Toxoplasmosis is a disease caused by infection with the organism called Toxoplasma gondii (T. gondii). This is a microscopic single-cell protozoal organism related to coccidia. Virtually all warm-blooded animals, including people, can be infected with this organism. It is an extremely well adapted parasite and rarely causes significant disease to the individuals it infects.
Toxoplasma occurs worldwide and infection in cats is similarly widespread. Many more cats are infected than show symptoms. In research studies, as many as one half of adult cats in certain geographical areas have antibodies to the organism in their blood indicating that they have been exposed to the infection at some time. Infection rates are higher in free-roaming and stray cats. In contrast, infection is uncommon in pet cats that do little or no hunting, and are fed primarily or exclusively commercial cat foods.
Cats are usually infected by ingesting the organism present in the tissues (meat) of another infected animal, known as an intermediate host, which is usually a rodent. The Toxoplasma organism replicates first locally in the intestinal tract of the cat, and is often contained there. The replication in the intestinal tract results in shedding of oocysts in the feces. The oocysts represent a hardy form of the organism that can survive in the external environment for many months or even years. Other animals can become infected by ingesting these oocysts, but disease will result only if large numbers are ingested.
In some cats, particularly if their immune defenses are compromised, the Toxoplasma organisms can invade beyond the intestine and spread into various organs of the body. There, they may cause enough damage to cause signs of disease or may become dormant in a tissue cyst. This is not the same as the oocyst form. Such tissue cysts can be infective if the infected tissue is eaten by another animal.
While cats are usually infected by eating infected rodents or more rarely by ingestion of oocysts from the environment, humans are most commonly infected through eating contaminated food. Sheep, cattle and pigs grazing on contaminated pastures, or fed oocyst-contaminated food, can also develop the encysted form of the organism in body tissues. If infected meat is not adequately cooked, or if proper hygiene precautions are not followed during handling of uncooked meat, humans can become infected. Ingestion of oocysts from infected cats, for example during gardening in contaminated soil, is a much less common source of human infection.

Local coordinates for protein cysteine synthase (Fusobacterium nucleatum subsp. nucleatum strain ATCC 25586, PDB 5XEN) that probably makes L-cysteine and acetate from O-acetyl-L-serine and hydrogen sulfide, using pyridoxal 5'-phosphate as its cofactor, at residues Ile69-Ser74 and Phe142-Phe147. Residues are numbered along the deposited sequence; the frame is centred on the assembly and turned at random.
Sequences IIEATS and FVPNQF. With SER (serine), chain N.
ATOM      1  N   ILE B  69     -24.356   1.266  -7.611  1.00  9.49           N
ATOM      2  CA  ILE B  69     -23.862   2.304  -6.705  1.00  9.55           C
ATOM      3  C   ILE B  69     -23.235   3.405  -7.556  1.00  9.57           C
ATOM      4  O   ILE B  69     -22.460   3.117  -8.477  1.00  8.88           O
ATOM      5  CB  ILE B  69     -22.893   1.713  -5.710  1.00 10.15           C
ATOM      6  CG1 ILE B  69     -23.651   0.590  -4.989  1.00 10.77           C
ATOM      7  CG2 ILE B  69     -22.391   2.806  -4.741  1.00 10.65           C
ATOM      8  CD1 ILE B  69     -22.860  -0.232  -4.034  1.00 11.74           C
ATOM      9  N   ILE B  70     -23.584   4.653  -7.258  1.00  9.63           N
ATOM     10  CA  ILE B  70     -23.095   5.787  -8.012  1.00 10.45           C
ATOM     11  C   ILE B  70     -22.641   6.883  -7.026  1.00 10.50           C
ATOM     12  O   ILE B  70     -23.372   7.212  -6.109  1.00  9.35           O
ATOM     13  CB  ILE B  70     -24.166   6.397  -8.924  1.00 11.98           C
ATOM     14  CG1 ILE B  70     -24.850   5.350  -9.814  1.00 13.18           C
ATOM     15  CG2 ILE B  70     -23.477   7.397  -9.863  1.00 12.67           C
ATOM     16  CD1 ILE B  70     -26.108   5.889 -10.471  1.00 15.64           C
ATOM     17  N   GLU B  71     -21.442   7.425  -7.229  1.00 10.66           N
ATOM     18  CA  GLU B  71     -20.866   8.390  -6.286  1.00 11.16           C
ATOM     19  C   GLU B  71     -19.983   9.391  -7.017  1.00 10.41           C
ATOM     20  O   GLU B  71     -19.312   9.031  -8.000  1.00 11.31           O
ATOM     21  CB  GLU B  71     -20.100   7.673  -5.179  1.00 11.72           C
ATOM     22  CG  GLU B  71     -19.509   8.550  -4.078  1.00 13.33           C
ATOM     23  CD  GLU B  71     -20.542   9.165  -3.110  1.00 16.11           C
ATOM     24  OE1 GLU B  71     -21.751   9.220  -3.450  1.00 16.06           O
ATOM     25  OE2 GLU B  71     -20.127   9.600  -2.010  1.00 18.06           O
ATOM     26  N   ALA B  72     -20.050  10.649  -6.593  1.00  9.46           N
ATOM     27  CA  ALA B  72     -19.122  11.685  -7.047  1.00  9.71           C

Although Toxoplasmosis is a relatively common infection, it usually causes no disease in infected cats. However, if the cat's immune system is not working properly, Toxoplasma may continue to replicate, spread and cause damage to tissues. When this happens a variety of different clinical signs can develop including ocular (eye) disease, respiratory disease, diarrhea, liver disease and neurologic signs. Such disease may be rapid in onset or more chronic with periods of illness interspersed with periods of some recovery. It is important to remember that Toxoplasma is a very rare cause of disease in cats.
Toxoplasmosis is difficult to diagnose in cats because the signs can be so variable. Blood tests are available that will demonstrate, by the presence of antibodies to the organism, whether a cat has been exposed to the organism. These tests do not necessarily mean that Toxoplasma is the cause of any disease since most exposed cats do not develop disease. When Toxoplasmosis is suspected in a cat, it is usually treated with a course of an appropriate antibiotic.
Around 30% of the adult population has been exposed to Toxoplasma. As with infection in cats, the vast majority of people infected with this organism experience no clinical disease at all, or possibly just show mild and transient flu-like signs. However, there are also some individuals where significant disease does occur and one situation is particularly important. If a pregnant woman acquires Toxoplasma infection during her pregnancy, the infection may be transmitted to the fetus, and sometimes causes severe damage. This is only a risk though, if the woman acquires the infection during her pregnancy. A woman who has previously been exposed to the organism caries no risk of transmission to a fetus if she subsequently becomes pregnant. If you are concerned, or unsure if you've been exposed, your doctor can do a blood test to look for antibodies to T. gondii. There should be no need to get rid of your cats for fear of this organism if you become pregnant.
Although cats are essential to complete the life-cycle of T. gondii, numerous surveys have shown that people who own cats are not themselves at a higher risk of acquiring infection. There are several reasons for this:
Following a few sensible environmental and meat hygiene measures can greatly reduce the risk of human infection:
This client information sheet is based on material written by Ernest Ward, DVM © 2005 Lifelearn, Inc. Used with permission under license.
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